Play a little word association with Dallas at the center, and it’s not long before someone shouts “steak.” The city is teeming with steakhouses, and our zest for red meat is as high as our collective cholesterol level. To be fair, Dallas’s reputation as a meat-heavy metropolis is a bit reductive these days, and you’re just as likely to find top-notch sushi or Italian, but that meaty reputation is well-earned. From classic, dimly lit steak-and-potato joints to high-end spots perfect for your next date night, power lunch, or expense account-fueled bacchanal, these are 14 of the best steakhouses in Dallas.
The new project from Nick Badovinus (Town Hearth, Neighborhood Services) sits atop National Anthem, his other restaurant in Downtown’s growing East Quarter neighborhood. The polished restaurant is full of leather and wood, the dining room sports city views, and the menu features steaks and a section of USDA prime rib. The latter are salt-and-pepper cured, slow roasted, and finished with tallow butter, and they’re available in four cuts, from a thinly sliced 12 ounces to a bone-in 28-ounce chop. Load up on meat, but don’t miss the starters and sides, like the Iceberg Chunk salad (its take on a wedge) or the cross-cut baked potato, which is topped with bacon, cheddar, horseradish cream, and chives.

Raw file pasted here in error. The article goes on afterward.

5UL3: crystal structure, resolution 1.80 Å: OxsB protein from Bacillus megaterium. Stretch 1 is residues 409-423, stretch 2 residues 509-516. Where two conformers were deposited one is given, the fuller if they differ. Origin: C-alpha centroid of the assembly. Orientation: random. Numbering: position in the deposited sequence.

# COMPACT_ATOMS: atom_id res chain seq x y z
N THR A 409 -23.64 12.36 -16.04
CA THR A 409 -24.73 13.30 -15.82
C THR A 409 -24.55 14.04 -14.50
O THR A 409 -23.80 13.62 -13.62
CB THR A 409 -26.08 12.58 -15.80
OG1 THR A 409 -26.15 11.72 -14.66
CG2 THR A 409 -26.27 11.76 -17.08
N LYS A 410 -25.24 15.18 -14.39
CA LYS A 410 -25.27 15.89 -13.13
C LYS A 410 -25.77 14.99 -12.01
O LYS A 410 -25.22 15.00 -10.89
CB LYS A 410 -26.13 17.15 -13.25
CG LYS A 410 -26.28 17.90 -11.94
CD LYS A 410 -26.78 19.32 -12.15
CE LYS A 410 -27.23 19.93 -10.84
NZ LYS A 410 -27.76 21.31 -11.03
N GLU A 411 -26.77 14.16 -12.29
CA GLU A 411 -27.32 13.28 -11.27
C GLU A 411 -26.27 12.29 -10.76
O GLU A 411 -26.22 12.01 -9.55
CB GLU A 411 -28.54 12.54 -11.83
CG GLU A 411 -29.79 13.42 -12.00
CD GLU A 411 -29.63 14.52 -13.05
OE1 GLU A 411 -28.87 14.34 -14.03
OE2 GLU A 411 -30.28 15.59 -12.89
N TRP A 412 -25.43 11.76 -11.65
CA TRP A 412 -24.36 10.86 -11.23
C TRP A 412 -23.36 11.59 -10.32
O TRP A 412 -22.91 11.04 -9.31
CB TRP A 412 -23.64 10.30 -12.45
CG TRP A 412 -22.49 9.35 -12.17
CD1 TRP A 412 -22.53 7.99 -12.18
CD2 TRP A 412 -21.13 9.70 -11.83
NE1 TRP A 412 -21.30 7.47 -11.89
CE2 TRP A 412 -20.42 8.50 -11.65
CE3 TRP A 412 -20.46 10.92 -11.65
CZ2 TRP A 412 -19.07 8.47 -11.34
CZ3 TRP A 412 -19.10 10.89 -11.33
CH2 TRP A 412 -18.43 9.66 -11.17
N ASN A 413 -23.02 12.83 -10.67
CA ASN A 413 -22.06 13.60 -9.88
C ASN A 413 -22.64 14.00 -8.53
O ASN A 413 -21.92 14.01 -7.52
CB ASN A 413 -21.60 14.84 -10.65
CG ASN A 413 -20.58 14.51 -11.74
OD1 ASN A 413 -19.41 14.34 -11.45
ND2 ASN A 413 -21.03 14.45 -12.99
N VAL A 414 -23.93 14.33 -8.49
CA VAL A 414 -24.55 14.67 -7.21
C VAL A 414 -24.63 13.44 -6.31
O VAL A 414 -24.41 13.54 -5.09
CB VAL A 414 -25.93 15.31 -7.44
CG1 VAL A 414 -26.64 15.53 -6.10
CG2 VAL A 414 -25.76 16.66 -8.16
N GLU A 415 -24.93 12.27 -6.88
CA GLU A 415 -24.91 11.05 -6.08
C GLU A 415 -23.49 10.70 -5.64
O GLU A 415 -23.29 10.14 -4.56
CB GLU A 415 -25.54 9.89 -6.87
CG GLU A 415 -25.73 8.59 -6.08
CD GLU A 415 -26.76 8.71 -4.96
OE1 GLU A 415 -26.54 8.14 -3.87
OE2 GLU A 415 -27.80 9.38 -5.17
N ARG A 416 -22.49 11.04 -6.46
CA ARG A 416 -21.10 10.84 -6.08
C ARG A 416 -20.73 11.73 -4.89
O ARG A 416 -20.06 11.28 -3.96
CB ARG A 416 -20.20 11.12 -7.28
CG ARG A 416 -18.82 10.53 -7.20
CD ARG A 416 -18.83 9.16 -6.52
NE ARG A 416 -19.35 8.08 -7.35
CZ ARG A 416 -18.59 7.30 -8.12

How to book: Call 469-677-6170 to reserve.
Georgie doesn’t explicitly call itself a steakhouse. And with its travertine floors, velvet banquettes, and coffered ceilings, it certainly doesn’t look like a steakhouse. But the menu features eight steaks, the restaurant has an in-house butchering program, and the chefs take meat very seriously here—which is one of the many things Stone is known for—so it counts. Those steaks include Wagyu from Australia and Texas, plus Black Angus beef from Nebraska, and cuts that range from classics like ribeye and New York strip to less-common options like coulotte and tri-tip.
Just when it feels like Uptown can’t possibly fit another steakhouse into its red meat-obsessed boundaries, STK joins the party. The popular restaurant, which sports locations in two dozen major cities around the world, is known as much for its lively bar and DJs as for its steaks. But there are so many steaks. The menu categorizes them by small, medium, and large, and standard cuts are joined by a selection of Japanese wagyu and a couple shareable dry-aged options, like the 28-ounce porterhouse and the 34-ounce tomahawk. Meat can be topped with king crab and lobster tails, and sides include creamed spinach, mashed potatoes, and truffle fries.
Across town, this Nick Badovinus steakhouse leans into the glitz, with dozens of crystal chandeliers, a quirky yellow submarine housed in an aquarium, and vintage motorcycles on display. Needless to say, it’s a feast for the eyes, but it’s also a feast for the stomach. Town Hearth’s menu is stacked with prime cuts, from eight-ounce filets to the 45-day dry-aged Battle Axe, a 32-ounce bone-in ribeye that’s both Instagram fodder and a formidable dinner, along with a 42-ounce Bistecca that’s sliced for the table. Pair those steaks with traditional sides and a drink—they’ve got plenty of whiskey cocktails and an extensive wine list—and you’re guaranteed a good time.